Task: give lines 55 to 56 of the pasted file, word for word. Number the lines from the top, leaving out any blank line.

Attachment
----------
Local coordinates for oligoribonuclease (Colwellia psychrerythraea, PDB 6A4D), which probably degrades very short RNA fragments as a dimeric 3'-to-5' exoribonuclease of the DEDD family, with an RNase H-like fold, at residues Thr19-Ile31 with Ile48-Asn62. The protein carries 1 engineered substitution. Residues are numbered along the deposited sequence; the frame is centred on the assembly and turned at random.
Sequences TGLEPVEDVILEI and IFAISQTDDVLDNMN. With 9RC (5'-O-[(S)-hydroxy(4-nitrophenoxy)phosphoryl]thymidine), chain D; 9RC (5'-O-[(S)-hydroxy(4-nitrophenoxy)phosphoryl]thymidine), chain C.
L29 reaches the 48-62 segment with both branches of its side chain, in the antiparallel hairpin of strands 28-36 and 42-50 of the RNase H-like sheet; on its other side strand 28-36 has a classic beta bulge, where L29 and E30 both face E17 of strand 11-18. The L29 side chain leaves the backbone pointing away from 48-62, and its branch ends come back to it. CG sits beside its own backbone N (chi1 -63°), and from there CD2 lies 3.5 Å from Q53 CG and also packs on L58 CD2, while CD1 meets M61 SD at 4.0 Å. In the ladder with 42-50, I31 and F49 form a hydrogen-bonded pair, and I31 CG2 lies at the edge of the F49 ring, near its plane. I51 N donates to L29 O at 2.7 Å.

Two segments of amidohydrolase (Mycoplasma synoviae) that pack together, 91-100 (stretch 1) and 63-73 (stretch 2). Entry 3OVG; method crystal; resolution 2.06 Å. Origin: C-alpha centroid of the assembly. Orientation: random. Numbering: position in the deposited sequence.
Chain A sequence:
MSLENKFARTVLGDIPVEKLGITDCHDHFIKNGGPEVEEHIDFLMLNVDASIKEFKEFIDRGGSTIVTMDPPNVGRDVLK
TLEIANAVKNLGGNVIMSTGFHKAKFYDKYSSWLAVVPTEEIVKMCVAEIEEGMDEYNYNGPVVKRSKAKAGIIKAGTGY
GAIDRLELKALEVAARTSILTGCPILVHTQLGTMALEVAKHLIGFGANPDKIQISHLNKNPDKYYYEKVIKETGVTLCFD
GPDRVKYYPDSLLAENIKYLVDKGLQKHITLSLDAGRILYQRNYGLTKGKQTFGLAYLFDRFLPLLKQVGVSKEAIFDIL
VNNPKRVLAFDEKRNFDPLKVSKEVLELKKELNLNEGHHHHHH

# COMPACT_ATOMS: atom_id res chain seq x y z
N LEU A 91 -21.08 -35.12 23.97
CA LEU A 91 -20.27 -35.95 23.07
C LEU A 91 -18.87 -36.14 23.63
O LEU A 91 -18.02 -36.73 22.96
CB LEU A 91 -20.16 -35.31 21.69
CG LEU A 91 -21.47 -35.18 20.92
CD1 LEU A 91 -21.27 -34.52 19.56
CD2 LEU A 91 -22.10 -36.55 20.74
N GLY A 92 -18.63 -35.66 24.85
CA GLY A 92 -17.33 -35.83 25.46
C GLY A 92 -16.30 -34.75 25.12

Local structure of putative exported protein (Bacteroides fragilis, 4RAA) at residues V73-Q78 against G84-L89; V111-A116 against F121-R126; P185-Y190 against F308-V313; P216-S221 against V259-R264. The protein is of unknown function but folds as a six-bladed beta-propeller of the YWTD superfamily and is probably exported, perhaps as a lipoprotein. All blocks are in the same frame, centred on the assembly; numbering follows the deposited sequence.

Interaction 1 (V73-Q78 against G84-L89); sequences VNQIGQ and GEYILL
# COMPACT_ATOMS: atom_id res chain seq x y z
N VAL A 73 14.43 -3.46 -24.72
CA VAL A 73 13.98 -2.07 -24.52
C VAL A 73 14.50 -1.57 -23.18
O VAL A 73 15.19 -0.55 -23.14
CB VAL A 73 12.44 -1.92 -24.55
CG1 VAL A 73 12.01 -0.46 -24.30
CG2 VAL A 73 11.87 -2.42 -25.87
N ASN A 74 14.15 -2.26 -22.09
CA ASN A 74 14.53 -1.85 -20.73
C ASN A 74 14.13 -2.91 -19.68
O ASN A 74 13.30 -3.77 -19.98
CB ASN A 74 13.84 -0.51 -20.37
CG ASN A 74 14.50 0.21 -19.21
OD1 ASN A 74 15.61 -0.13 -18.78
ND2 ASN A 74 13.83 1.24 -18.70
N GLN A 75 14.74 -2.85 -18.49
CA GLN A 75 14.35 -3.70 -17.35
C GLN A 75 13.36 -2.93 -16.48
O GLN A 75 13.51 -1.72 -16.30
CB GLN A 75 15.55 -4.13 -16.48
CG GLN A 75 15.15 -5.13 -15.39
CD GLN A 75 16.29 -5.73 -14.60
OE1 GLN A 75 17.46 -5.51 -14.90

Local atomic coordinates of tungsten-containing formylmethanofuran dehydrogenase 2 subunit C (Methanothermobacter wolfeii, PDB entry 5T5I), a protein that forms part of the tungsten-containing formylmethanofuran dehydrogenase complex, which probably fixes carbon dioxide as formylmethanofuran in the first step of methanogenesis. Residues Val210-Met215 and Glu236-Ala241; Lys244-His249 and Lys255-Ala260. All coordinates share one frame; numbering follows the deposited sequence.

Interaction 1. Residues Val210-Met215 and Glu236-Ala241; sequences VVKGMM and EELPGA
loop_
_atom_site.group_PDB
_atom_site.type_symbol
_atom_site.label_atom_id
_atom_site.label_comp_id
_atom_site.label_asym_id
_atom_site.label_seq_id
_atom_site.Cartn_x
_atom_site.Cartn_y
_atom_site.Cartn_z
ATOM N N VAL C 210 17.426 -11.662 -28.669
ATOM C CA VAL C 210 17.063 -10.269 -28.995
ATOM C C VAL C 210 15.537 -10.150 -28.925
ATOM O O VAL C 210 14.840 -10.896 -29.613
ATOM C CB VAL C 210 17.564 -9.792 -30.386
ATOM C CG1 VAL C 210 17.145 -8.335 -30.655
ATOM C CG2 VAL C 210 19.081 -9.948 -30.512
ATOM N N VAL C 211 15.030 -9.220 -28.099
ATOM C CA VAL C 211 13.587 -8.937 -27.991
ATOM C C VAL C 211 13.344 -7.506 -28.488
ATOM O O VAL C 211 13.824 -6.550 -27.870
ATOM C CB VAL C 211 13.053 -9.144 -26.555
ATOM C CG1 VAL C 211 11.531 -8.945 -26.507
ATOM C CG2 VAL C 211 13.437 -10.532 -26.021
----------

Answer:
_atom_site.label_comp_id
_atom_site.label_asym_id